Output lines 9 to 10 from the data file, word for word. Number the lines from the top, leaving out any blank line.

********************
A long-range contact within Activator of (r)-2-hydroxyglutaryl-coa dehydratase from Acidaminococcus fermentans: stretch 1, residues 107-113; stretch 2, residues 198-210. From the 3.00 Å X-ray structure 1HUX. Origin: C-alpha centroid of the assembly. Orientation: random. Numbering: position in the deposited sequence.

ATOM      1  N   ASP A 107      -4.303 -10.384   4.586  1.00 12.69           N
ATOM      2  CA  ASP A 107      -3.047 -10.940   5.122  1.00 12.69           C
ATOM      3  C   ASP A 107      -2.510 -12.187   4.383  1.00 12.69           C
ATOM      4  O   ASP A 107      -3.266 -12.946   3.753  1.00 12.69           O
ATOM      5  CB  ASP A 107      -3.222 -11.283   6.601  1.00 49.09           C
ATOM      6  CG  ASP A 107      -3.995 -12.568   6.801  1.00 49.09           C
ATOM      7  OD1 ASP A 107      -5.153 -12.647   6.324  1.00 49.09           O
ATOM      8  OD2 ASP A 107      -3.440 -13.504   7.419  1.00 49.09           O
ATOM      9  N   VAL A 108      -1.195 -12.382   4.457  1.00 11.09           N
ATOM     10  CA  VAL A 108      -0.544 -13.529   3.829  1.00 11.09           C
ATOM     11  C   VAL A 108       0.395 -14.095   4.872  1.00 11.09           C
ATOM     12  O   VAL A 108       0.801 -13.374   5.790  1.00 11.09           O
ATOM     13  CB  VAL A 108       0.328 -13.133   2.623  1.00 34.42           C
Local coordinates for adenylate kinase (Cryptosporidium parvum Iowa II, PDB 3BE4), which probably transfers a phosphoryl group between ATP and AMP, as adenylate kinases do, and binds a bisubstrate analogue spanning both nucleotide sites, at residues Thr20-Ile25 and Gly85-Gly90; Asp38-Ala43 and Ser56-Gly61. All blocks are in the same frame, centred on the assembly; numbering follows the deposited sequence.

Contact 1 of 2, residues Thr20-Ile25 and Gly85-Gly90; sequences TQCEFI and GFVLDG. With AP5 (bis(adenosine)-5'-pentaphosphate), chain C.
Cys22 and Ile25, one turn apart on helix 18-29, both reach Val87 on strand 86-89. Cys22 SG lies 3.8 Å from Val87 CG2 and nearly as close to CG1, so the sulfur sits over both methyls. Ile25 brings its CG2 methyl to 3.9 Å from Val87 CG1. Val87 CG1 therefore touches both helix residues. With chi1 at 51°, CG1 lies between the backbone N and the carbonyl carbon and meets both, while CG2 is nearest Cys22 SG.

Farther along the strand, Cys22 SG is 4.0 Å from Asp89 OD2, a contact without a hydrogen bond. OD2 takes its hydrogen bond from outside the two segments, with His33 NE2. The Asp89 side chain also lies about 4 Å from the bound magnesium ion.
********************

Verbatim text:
ATOM      8  OD2 ASP A 107      -3.440 -13.504   7.419  1.00 49.09           O
ATOM      9  N   VAL A 108      -1.195 -12.382   4.457  1.00 11.09           N